Meet The Caseworkers: Episode 4, Shabina Mumtaz

“I have been a victim of domestic violence. The violence inflicted upon me didn’t make sense to anyone because it wasn’t physical violence. But I was constantly subjected to mental harassment, faced financial troubles and was sexually violated.”

Who is a caseworker? What was that one case that stayed with them? How do they deal with violence, both as a survivor and as a caseworker? What pushes them to step out everyday and work on cases of violence? In this episode, meet Shabina Mumtaz from Banda, Uttar Pradesh. Shabina has been working with Vanangana NGO for 17 years on gender based violence cases. She says, “I do this work to process my own feelings and help others break free from instances of violence, focusing more on mental and sexual violence.”

In 2022, we started working with 12 caseworkers across Uttar Pradesh, locating them as creators of knowledge around violence. With them, we created a vocabulary around gender-based violence (GBV) emerging from the grassroots, which is now live as the Caseworker’s Dictionary of Violence. The lexicographers for this dictionary are from Lalitpur, Lucknow, and Banda, with days, nights and decades of working cases that may have disappeared from history, if it wasn’t for them.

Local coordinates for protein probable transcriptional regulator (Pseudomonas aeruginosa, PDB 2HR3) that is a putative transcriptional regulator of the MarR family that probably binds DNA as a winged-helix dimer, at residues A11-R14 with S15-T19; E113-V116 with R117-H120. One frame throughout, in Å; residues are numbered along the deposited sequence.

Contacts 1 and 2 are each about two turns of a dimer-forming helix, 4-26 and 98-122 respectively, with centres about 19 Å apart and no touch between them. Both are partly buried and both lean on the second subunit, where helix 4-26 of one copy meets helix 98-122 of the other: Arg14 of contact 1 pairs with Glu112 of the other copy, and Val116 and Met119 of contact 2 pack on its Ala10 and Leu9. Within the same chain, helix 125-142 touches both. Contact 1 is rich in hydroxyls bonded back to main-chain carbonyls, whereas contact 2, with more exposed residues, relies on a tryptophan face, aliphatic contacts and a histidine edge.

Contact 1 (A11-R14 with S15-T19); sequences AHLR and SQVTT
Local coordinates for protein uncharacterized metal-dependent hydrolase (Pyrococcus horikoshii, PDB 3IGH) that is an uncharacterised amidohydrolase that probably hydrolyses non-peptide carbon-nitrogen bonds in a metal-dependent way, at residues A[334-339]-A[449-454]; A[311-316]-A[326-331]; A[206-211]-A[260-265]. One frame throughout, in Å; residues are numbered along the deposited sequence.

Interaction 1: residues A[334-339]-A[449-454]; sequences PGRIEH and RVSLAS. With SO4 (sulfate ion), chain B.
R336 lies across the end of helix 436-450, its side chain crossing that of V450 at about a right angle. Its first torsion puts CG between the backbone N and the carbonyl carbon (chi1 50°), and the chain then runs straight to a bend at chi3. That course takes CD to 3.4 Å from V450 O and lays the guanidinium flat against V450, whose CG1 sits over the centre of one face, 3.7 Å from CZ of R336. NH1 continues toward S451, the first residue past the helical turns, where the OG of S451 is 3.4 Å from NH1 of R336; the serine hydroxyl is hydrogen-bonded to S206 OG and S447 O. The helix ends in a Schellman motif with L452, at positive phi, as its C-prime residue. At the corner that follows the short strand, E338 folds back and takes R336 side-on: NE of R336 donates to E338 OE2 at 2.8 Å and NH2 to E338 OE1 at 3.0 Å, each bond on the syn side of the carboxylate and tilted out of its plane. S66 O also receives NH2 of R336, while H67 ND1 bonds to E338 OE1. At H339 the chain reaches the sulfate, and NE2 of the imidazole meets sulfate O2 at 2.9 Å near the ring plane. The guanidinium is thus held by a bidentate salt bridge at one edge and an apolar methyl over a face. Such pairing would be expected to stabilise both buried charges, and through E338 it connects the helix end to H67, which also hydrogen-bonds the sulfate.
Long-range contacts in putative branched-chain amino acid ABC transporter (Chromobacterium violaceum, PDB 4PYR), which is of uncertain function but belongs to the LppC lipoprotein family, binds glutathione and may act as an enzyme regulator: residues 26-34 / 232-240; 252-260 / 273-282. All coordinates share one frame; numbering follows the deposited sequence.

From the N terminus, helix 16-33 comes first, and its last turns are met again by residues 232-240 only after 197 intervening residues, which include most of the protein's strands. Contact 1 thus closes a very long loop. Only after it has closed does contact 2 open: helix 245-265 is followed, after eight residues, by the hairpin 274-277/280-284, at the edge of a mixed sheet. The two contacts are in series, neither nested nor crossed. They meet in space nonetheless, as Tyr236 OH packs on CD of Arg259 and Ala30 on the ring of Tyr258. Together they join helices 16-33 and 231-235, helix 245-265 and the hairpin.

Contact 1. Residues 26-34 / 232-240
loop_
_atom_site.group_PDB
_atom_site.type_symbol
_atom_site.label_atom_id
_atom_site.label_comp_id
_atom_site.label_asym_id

The 12 caseworkers who have co-authored this Dictionary, intervene in situations of murder, rape, abduction, child sexual abuse, dowry deaths and domestic violence. The caseworkers have emerged from the communities they work with, and have experienced violence in their own lives. They have learnt to be caseworkers by showing up, by doing, and by the occasional legal training and input.

In our series, Meet the Caseworkers, we spoke individually to these 12 caseworkers. They trace back their lives and times, their epiphanies, their regrets. They also share tools and strategies for other grassroot workers working with violence.

The Third Eye is being written and developed by a team of educators, documentary filmmakers, storytellers; people with extensive experience of gathering narratives, oral histories and developing contextual pedagogies for the rural and the marginalised.

Suggested read

Skip to content